The World Bank on Tuesday urged developing countries to build up their buffers against financial storms arising from the high-income countries, especially in Europe.
Developing countries have fewer means to weather shocks to their economies than they had in 2007, before the global financial crisis accelerated, and need to prepare for long-running turbulence, the development lender said.
“Another serious financial crisis is a possibility,” warned Hans Timmer, head of Development Prospects at the bank.
If high income countries continue to grow even slowly, “it is still possible for developing countries to turn out very solid growth rates,” Timmer said at a news briefing on the World Bank’s twice-yearly Global Economic Prospects report.
“In case of a serious financial crisis, no developing country will be spared.”
Growth in developing countries was expected to slow to 5.3 percent in 2012, the weakest rate in the past decade, and then modestly pick up in 2013-2014, according to the report.
That projection was just a notch below the World Bank’s January estimate of 5.4 percent.
However, high-income countries should see a feeble 1.4 percent growth rate this year, under pressure from a 0.3 percent contraction in the ailing eurozone.
Both numbers were unchanged from the January estimates, as was the overall growth estimate for the global economy — just 2.5 percent.
The 2012 global growth rate would be two percentage points lower than in 2010 and the most sluggish pace in the last 10 years, excluding the 2009 recession. Last year the pace was 2.7 percent.
The United States, the world’s largest economy, should have slightly slower growth of 2.1 percent, while Japan, recovering from the 2011 earthquake-tsunami disaster, should expand 2.4 percent, a sharp half point higher than believed six months ago.
China was projected to slow to 8.2 percent from the 8.4 percent pace seen in January.
The World Bank said after relatively good conditions during the first four months of this year, May brought renewed market tensions as the eurozone debt crisis escalated.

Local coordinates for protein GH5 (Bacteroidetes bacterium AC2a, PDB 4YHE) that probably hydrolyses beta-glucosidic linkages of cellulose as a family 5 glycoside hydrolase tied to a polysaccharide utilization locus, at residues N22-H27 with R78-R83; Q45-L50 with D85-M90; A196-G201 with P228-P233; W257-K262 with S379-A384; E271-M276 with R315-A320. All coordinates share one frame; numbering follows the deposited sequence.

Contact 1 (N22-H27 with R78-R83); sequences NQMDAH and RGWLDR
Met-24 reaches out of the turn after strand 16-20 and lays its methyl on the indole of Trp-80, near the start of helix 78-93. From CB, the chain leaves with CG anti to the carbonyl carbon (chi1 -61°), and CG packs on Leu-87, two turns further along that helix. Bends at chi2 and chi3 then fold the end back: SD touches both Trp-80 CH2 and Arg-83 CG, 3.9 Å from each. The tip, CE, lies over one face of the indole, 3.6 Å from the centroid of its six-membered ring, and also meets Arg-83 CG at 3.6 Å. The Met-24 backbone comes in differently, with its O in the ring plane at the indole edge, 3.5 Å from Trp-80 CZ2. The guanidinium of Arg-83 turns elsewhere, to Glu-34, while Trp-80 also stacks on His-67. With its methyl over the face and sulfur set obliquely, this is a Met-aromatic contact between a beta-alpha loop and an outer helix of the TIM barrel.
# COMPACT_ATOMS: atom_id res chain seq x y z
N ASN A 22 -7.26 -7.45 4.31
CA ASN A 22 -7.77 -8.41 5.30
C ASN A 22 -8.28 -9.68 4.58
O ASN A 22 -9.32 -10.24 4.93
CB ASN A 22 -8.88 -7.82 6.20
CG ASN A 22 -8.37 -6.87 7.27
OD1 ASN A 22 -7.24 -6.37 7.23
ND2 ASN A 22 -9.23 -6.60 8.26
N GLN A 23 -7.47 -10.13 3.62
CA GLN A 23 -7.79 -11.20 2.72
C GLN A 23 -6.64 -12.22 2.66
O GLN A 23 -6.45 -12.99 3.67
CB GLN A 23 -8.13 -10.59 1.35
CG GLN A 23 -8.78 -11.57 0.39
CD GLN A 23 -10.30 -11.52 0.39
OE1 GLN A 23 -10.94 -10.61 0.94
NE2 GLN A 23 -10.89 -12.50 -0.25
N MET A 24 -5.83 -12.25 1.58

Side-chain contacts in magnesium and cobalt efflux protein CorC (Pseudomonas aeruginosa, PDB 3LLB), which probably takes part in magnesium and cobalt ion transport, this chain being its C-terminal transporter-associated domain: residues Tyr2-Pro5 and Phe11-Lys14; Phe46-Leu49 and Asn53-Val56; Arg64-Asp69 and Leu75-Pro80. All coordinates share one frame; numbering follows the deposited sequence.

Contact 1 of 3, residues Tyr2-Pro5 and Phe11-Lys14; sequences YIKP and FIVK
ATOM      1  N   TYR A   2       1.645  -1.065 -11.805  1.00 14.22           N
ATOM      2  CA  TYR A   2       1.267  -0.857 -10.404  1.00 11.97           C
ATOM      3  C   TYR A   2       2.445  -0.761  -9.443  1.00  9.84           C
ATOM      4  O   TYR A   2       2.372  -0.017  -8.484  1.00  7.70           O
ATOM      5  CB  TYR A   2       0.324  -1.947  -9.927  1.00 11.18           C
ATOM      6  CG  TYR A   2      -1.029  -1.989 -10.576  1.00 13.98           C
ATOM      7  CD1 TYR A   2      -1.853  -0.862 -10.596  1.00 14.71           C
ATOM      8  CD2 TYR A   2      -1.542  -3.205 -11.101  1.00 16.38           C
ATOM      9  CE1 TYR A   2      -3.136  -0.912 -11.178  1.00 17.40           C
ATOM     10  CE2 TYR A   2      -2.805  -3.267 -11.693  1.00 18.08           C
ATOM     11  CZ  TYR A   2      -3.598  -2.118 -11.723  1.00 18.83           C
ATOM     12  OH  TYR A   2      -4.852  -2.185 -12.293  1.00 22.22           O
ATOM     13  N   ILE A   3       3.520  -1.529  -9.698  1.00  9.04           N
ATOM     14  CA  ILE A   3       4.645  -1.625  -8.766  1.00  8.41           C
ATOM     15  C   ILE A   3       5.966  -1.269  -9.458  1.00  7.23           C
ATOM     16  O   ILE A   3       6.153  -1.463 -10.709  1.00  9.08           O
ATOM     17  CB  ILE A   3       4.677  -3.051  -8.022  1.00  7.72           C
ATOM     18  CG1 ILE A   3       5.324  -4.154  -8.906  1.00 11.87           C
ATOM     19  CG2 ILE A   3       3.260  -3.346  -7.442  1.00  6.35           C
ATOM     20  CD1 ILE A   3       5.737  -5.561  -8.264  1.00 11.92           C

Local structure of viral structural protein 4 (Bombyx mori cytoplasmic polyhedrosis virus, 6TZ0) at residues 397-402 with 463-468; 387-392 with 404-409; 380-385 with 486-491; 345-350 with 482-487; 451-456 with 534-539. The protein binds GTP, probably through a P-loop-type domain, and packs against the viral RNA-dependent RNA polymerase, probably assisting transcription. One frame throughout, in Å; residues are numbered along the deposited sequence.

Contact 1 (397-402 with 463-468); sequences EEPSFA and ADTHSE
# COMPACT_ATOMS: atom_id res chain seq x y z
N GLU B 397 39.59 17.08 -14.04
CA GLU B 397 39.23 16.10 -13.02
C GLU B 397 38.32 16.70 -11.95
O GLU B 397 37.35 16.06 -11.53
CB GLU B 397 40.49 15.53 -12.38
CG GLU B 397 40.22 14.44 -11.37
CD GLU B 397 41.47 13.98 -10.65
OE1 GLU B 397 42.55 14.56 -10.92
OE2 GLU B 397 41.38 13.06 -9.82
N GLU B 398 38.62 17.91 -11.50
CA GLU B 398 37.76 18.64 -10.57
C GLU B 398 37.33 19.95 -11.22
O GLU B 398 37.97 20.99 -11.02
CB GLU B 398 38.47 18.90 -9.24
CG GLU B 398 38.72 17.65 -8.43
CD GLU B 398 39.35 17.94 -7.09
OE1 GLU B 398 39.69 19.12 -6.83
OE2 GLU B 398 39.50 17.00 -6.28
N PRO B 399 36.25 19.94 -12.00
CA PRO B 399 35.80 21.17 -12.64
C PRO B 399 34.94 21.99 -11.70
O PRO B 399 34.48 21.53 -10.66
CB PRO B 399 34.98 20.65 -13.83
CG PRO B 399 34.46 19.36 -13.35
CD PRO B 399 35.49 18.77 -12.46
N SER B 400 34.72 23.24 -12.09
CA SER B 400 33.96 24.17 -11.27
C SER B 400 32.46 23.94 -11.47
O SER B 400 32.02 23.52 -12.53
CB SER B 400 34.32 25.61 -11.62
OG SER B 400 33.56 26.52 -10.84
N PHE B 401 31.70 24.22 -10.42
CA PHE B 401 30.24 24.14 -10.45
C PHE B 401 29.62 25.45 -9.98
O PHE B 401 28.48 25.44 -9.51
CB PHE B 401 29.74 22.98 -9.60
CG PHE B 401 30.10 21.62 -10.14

That wiped out about seven percent of the value in stock markets in advanced and developing countries, hitting commodity prices hard, and strengthening the dollar as investors sought a safe haven.
Andrew Burns, lead author of the report, said global capital flows fell 44 percent from April to May.
Even so, conditions in most developing countries have not deteriorated as much as they did in the 2011 fourth quarter.
Timmer said 60 percent of developing countries are now “close to overheating” after expanding spending and investment that insulated them from the European and US downturns.
He urged developing countries to adjust their economic policies now to “move away from firefighting to strengthening your underlying growth potential.”
Timmer predicted it would “take many years to undo the damage” of the 2008-2009 financial crisis.
If the situation in Europe deteriorates sharply, the developing Europe and Central Asia region would be especially vulnerable because of its close trade and financial ties with rich European countries.
Burns stressed that developing countries should reduce their vulnerabilities where possible by lowering short-term debt levels and cutting budget deficits.
“Doing so will provide them with more leeway to loosen policy, should global conditions take a sharp turn for the worse,” Burns said.
[Urban scene from a developing country via Antonio V. Oquias / Shutterstock]